- Oil slump creates risk for budget, which is based on $50 crude
- Medvedev says Russia must cut inefficcient government spending
Russia’s budget is facing substantial risks from any further oil-price decline as crude is trading at a 12-year low, Prime Minister Dmitry Medvedev said Friday.
“The dramatic movement of oil prices that we have seen in the past weeks, especially in the last few days, creates rather serious risks for the budget,” Medvedev said at a government meeting near Moscow. “A further decline in oil prices can’t be ruled out.”
The Russian government, which approved its 2016 budget based on oil at $50 a barrel, now faces a desperate need to raise additional revenue and cut costs as crude trades near $30 amid a global glut. With oil and natural gas contributing almost half of budget revenue, the Finance Ministry is calling for spending cuts equivalent to about 500 billion rubles ($6.4 billion). The country may burn through its $50 billion Reserve Fund -- which dropped 16 percent last month -- as early as this year if no measures are taken, Finance Minister Anton Siluanov said Wednesday.
Oil is sliding for a third week on anticipation of Iran exports adding to the supply glut. The ruble weakened 21 percent against the U.S. dollar in the past three months, the third-worst performer among 24 emerging-market currencies tracked by Bloomberg. While crude may fall to any level in the short term, a drop to below $20 a barrel is unlikely, Russian Energy Minister Alexander Novak told RBC television, according to the ministry’s Twitter account on Friday.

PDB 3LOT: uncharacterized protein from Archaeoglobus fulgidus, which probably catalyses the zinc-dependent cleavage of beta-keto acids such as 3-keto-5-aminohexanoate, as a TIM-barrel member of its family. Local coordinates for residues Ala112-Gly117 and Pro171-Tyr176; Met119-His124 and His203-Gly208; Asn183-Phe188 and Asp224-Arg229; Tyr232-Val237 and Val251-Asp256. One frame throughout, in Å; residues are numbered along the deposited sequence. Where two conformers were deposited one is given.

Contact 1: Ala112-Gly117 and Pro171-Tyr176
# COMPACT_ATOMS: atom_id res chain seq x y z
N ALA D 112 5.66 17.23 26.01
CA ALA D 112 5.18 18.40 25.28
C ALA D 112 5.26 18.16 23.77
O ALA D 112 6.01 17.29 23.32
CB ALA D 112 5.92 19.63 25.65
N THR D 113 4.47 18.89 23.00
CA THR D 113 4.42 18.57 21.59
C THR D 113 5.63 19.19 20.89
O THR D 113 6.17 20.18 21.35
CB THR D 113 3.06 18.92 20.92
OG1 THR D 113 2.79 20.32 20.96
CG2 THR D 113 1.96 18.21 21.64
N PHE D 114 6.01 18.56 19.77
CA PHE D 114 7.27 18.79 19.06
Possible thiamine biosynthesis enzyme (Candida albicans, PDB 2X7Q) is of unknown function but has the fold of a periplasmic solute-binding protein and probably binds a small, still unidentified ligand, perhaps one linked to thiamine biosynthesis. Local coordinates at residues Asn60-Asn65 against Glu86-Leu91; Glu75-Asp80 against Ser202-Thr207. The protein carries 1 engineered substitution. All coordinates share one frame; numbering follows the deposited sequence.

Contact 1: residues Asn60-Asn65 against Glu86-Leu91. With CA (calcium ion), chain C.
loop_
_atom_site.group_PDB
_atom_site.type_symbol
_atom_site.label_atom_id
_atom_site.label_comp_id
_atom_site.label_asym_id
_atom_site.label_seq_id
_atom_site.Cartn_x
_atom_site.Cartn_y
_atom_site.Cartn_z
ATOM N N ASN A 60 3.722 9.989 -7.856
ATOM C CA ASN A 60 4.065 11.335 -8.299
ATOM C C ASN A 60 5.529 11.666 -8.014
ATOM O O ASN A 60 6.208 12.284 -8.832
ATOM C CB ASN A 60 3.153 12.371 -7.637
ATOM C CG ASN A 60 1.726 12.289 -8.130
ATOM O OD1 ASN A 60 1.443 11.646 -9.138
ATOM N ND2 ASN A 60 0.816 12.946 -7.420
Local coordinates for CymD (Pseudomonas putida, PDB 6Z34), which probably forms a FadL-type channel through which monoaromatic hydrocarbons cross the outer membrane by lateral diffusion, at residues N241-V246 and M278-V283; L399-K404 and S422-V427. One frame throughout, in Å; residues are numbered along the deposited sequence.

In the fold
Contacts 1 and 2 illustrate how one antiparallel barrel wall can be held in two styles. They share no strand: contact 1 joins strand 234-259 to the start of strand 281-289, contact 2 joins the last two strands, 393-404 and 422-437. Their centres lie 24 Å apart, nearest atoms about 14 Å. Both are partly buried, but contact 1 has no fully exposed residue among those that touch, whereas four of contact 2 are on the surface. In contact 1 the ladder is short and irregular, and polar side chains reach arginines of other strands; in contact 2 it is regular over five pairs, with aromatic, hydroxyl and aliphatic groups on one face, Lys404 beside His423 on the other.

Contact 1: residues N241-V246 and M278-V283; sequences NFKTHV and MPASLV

The spending cuts exclude the military and social services. Competing priorities are pulling at the government as Russia carries out a bombing campaign in Syria, its first military foray outside the former Soviet republics in three decades. The government in October rolled back plans to reduce the defense program for this year.